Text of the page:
Take Netflix as an example. In less than a decade they cannibalised their DVD by mail business with an on-demand video streaming service. Today Netflix accounts for 30 per cent of downstream web traffic in North America, has 60 million subscribers worldwide and employs 2450 people. Many of those jobs - at least at Netflix - would not exist today had they not cannibalised their old business model.
So while many jobs and in some cases entire industries are at risk of being replaced by computers, technology can be harnessed to create a net increase in employment. Our challenge is to ensure that enough Australians have the skills and technological imagination to take advantage of new technologies; to approach disruption as an opportunity to invent and create, and not something that we seek to prevent.
As Hugh Bradlow from Telstra observes in his chapter, “One certainty about the economy and employment in the years ahead is they will be shaped and affected by new technology.” The reality is, the future is here now so we must be prepared to embrace change and uncertainty as our friend, not our foe.
Role of government
The question therefore is: how, in the face of unprecedented technological and demographic change, can we ensure that more jobs are created than are lost? And how do we ensure that the jobs created will deliver a higher standard of living than they do today?
The aim is not, as Labor used to say, "future proofing." That’s neither possible nor desirable. It sees the future as a threat not an opportunity. We need to ensure we have infrastructure and the skills to embrace the future, to make volatility our friend so that we can take advantage of all the opportunities rapid change will involve.
STEM and ICT skills
Let me pick up on education and skills.
Improvements in educational attainment and workforce skills enabled Australia to respond, and ultimately benefit from, past waves of technological disruption. For the most part, wages have increased and so too has discretionary spending, creating demand for new goods and services, and ultimately improving our standard of living.
In terms of formal qualifications, Australia has a highly skilled workforce. 25 per cent of Australians have a tertiary qualification, and nearly 40 per cent of 25-34 year olds have a bachelor degree or higher - this is above both the OECD and G20 averages.
But despite our educational attainment, we must ensure that students are graduating from secondary school and university with the skills to succeed in a more competitive, globalised world.
In a volatile age of rapid disruption, agility and optionality are key assets. I always discourage young people from studying law - unless they want to be a lawyer. STEM subjects, including computer science; financial subjects, even the liberal arts are far better grounding than an arid vocational degree which will never be used in the profession.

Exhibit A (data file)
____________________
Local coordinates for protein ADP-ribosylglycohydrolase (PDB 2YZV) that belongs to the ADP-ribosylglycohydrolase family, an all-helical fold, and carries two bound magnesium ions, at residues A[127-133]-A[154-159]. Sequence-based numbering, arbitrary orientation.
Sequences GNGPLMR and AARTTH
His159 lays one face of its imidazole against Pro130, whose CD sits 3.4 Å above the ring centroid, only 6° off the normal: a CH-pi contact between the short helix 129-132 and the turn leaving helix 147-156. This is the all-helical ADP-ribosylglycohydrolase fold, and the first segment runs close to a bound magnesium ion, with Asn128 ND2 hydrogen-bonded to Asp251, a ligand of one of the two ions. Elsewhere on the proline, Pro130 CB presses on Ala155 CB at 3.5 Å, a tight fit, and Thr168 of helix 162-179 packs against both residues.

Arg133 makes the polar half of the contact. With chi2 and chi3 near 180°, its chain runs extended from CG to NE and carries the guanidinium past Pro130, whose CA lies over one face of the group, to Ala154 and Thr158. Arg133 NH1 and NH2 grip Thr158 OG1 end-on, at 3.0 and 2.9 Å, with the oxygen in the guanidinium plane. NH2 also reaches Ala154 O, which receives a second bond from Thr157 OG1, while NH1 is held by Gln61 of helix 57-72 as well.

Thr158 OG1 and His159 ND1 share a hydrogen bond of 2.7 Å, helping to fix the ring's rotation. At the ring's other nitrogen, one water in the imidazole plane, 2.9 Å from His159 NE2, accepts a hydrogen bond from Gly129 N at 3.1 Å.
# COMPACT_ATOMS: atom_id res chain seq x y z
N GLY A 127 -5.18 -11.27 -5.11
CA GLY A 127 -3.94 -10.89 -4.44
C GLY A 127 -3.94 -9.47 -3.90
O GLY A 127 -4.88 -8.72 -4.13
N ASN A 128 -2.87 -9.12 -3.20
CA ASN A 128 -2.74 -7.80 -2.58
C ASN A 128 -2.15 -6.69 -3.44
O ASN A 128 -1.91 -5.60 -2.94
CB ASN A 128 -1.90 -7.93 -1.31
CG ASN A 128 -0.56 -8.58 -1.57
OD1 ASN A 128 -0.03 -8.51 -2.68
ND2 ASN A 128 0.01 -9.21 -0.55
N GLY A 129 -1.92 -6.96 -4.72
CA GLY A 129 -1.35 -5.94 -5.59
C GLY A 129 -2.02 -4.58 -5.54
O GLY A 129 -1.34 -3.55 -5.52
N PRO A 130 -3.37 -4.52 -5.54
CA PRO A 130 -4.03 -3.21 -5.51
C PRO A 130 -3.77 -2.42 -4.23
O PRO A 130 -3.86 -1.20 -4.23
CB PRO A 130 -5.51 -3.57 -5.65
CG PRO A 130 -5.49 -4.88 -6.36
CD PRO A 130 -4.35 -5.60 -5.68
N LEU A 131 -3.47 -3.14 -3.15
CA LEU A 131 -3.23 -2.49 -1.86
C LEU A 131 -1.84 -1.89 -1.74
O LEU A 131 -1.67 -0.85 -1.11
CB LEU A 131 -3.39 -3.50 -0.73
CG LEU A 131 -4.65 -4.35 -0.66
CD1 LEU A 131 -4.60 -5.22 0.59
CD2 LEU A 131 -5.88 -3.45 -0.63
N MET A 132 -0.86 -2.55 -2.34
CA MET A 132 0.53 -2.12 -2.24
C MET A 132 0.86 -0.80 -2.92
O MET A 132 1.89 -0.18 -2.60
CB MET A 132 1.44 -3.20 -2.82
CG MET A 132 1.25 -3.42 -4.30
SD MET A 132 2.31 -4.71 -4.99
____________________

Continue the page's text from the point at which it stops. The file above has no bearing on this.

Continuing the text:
As Catherine Livingstone observed at the National Press Club earlier this year, “We need to move urgently from a discussion about protecting the jobs of today, to creating the jobs of the future. This includes ensuring that there is a workforce skilled in attributes required by business.”
We know that advances in computing and software in particular are driving the latest wave of disruption, and yet there has been a sharp decline in the number of students studying computing at university. A recent report from the Australian Computer Society and Deloitte Access Economics found that demand for ICT workers in Australia will increase by 100,000 people over the next five years. But the number of IT graduates with a bachelor or postgraduate qualification almost halved between 2002 and 2013. Despite a marginal increase in the number of engineering graduates, there is a clear gap between the forecast demand for ICT workers and the current pipeline of supply.
This is a clear market failure and something that we must urgently address. Business and political leaders - and of course universities and school counsellors - have an important role to play in promoting the benefits of courses such as computer science. We need to move beyond outdated stereotypes of the IT worker as a nerdy guy in a brown cardigan and promote the virtues of a computing qualification as an excellent generalist degree - the Arts or Law degree of the 21st century. In Australia, almost half of all workers with an ICT qualification work in non-ICT fields such as advertising, and 52 per cent work in industries outside of ICT itself.
And while much more needs to be done to increase the pipeline of secondary school students that go on to study computing at university, a second and equally important point is this: technology is at the heart of just about everything we do, so more workers across the economy - regardless of their occupation - will require generalist STEM skills if Australia is to remain a competitive, prosperous country with a high social welfare safety net.
The importance of STEM to the economy should not be underestimated, nor is it new. As Australia's Chief Scientist, Professor Ian Chubb, has observed, approximately 65 per cent of Australia's economic growth per capita in the 40 years to 2005 came from improvements in our use of capital, labour and technological innovation. And demand will continue to accelerate - 75 per cent of the fastest growing occupations now require STEM skills and knowledge.
Our education system must equip students with the skills to meet this demand. Like reading, writing and arithmetic, ICT skills such as coding and computational thinking are becoming so critical that they should be embedded across the curriculum - from Foundation to Year 10 as part of the digital technologies syllabus.
While digital literacy is critical, given the rate of technology adoption in Australia - even among very young children - it is important that we move beyond only teaching students how to consume technology and instead focus on technology creation.